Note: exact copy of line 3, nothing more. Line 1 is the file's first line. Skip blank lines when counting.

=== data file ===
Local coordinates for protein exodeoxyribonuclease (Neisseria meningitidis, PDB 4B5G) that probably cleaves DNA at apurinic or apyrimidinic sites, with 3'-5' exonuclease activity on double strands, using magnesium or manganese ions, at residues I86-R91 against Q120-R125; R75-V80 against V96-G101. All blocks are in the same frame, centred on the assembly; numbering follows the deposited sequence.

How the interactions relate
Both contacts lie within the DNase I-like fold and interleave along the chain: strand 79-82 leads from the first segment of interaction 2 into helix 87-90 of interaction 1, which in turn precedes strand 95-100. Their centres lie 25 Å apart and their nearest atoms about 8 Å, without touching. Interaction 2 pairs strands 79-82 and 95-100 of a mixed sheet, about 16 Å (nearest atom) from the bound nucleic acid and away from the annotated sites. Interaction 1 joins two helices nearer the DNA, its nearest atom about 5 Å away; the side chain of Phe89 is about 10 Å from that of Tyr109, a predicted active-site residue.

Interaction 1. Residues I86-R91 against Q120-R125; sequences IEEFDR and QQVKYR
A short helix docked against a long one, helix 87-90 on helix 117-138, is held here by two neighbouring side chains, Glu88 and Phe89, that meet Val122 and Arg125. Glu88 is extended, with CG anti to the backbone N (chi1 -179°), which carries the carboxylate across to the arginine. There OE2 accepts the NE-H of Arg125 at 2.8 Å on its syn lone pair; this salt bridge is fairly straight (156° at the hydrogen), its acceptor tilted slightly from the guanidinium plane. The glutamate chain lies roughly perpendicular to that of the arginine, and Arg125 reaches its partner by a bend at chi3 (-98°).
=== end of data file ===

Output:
Both contacts lie within the DNase I-like fold and interleave along the chain: strand 79-82 leads from the first segment of interaction 2 into helix 87-90 of interaction 1, which in turn precedes strand 95-100. Their centres lie 25 Å apart and their nearest atoms about 8 Å, without touching. Interaction 2 pairs strands 79-82 and 95-100 of a mixed sheet, about 16 Å (nearest atom) from the bound nucleic acid and away from the annotated sites. Interaction 1 joins two helices nearer the DNA, its nearest atom about 5 Å away; the side chain of Phe89 is about 10 Å from that of Tyr109, a predicted active-site residue.